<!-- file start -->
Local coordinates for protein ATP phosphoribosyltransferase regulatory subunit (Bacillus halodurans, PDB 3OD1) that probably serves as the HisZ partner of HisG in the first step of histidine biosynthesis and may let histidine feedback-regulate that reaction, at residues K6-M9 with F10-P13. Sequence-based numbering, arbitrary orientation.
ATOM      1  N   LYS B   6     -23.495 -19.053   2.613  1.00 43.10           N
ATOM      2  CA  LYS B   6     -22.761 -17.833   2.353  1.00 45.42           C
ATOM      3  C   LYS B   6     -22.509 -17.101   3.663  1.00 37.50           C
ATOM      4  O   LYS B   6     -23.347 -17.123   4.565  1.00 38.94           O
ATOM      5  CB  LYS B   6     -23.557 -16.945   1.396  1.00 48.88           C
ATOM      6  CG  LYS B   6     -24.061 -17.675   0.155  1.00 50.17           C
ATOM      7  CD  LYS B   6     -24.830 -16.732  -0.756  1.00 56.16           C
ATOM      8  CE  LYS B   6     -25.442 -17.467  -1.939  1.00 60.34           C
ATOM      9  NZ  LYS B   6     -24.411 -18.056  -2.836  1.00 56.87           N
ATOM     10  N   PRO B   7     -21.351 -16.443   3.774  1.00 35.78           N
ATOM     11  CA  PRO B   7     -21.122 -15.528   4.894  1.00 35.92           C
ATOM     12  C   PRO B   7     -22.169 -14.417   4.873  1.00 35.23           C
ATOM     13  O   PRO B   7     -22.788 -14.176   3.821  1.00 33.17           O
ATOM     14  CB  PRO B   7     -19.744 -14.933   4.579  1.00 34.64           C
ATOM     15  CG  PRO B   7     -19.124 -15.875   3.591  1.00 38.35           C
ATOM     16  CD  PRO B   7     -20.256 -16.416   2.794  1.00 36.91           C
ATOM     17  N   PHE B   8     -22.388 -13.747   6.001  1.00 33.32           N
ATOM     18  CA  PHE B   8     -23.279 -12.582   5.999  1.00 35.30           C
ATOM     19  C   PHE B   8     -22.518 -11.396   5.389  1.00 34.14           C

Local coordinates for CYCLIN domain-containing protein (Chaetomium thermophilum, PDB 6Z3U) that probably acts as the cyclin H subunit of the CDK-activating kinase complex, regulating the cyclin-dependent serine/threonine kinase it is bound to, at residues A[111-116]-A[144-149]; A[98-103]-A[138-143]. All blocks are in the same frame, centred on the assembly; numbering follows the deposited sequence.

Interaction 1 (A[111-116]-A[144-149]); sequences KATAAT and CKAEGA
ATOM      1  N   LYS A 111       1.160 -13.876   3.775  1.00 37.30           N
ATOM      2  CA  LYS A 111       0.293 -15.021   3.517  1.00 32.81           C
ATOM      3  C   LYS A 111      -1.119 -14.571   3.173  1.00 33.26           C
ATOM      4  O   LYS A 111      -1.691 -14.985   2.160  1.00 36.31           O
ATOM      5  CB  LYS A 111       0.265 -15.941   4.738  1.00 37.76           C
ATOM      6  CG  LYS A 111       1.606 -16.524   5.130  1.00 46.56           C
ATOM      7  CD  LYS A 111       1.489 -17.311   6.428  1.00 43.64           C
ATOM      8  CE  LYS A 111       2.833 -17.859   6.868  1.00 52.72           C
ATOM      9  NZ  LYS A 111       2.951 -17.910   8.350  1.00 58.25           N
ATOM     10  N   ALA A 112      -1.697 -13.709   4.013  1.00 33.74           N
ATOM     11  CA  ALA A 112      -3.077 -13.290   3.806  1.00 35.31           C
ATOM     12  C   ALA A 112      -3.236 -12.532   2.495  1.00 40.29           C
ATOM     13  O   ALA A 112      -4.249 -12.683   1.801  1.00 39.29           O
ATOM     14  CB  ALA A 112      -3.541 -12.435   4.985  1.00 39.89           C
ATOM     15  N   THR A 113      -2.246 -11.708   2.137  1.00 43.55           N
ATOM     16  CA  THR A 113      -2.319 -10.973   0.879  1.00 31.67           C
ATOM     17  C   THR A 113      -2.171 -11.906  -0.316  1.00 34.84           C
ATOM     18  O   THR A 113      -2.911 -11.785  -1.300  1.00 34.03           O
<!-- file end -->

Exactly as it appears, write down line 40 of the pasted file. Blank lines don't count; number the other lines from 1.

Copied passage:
ATOM     18  O   THR A 113      -2.911 -11.785  -1.300  1.00 34.03           O